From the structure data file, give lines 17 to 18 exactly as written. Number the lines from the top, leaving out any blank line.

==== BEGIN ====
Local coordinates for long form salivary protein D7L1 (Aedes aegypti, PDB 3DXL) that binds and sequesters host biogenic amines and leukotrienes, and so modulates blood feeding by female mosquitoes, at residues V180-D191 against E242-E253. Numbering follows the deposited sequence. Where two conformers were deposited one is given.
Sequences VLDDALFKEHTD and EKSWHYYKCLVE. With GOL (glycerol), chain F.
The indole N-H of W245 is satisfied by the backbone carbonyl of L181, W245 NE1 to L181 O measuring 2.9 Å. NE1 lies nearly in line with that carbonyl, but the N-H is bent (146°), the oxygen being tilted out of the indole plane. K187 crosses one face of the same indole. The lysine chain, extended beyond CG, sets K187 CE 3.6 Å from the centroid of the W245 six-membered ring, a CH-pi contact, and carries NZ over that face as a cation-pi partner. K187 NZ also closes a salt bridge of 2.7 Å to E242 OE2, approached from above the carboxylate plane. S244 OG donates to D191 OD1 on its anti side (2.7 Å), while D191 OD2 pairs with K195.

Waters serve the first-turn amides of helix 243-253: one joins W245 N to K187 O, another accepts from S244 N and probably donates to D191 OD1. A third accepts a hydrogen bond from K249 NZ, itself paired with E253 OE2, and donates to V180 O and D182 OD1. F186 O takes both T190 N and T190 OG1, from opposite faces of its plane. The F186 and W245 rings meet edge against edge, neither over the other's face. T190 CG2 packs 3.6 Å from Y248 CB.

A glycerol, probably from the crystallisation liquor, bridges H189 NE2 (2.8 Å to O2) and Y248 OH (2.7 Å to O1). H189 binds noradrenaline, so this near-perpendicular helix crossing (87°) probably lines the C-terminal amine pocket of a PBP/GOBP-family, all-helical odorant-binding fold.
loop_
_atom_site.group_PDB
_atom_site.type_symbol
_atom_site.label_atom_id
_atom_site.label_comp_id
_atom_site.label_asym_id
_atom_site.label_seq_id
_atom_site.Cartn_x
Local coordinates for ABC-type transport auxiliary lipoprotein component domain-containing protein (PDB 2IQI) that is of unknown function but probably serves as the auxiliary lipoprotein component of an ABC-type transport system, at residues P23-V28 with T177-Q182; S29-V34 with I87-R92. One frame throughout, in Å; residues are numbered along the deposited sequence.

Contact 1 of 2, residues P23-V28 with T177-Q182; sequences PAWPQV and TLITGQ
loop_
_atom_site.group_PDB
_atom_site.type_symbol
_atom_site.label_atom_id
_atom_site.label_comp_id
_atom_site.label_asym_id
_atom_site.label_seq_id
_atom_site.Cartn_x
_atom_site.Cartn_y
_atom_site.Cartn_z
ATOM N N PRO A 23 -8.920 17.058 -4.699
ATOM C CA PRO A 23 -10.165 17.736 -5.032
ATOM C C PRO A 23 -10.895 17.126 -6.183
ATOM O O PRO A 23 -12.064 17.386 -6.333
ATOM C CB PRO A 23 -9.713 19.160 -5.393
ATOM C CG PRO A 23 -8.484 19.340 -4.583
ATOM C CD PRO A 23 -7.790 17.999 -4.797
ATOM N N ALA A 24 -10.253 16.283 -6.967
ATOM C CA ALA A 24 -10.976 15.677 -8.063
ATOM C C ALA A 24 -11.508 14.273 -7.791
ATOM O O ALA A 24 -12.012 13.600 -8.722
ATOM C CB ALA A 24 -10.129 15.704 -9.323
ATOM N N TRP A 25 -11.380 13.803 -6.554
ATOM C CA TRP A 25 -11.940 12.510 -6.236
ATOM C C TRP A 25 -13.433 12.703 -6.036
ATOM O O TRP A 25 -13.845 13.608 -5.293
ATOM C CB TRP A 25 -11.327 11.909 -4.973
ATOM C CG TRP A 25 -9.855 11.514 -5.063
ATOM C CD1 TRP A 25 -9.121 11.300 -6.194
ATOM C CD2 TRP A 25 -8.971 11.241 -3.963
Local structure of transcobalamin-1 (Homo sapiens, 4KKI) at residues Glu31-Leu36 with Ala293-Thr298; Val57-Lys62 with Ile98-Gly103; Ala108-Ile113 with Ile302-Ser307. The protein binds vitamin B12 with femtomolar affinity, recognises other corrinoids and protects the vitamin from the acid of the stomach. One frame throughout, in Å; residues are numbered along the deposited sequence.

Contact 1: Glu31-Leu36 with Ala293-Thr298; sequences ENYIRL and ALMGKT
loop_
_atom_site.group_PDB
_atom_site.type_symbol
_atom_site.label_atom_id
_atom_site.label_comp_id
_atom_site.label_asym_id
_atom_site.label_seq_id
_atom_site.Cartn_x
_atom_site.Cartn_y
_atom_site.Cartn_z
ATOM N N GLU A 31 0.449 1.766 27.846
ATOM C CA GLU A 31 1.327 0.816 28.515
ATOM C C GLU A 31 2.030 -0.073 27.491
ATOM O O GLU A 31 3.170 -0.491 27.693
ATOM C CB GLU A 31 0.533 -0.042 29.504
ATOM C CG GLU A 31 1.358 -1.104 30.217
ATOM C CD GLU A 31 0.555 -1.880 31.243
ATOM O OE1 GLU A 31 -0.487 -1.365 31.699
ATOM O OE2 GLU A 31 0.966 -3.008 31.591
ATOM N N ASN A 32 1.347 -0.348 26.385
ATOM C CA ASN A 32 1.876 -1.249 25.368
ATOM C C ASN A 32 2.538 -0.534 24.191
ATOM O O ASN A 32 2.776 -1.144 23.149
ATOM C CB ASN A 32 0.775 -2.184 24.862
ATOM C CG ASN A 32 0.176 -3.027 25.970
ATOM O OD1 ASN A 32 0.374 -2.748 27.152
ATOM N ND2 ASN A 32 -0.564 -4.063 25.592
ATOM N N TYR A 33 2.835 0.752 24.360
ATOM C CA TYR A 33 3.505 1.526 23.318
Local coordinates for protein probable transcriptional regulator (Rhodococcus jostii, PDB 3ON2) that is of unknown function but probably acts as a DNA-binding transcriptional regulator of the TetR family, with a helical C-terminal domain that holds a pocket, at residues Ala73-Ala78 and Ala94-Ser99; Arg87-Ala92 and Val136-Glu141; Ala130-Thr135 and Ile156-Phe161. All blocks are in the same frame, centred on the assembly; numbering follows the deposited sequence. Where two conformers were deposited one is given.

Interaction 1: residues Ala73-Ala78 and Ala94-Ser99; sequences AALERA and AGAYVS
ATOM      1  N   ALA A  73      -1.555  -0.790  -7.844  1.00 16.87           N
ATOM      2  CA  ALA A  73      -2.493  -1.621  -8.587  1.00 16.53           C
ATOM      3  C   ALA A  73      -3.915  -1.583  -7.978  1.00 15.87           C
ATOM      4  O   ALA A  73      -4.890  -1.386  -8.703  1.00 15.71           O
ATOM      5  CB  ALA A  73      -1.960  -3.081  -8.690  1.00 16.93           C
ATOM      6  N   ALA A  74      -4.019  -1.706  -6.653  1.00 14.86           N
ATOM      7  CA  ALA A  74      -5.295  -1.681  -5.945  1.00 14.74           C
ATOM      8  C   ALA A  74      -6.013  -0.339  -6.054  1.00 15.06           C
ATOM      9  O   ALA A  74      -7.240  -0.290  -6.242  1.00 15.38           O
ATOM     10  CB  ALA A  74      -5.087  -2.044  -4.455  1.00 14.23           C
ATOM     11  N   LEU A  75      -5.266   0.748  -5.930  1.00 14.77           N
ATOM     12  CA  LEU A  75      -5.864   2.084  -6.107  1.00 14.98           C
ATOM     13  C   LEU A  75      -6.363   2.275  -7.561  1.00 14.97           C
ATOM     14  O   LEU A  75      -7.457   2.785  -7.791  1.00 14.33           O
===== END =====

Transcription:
_atom_site.group_PDB
_atom_site.type_symbol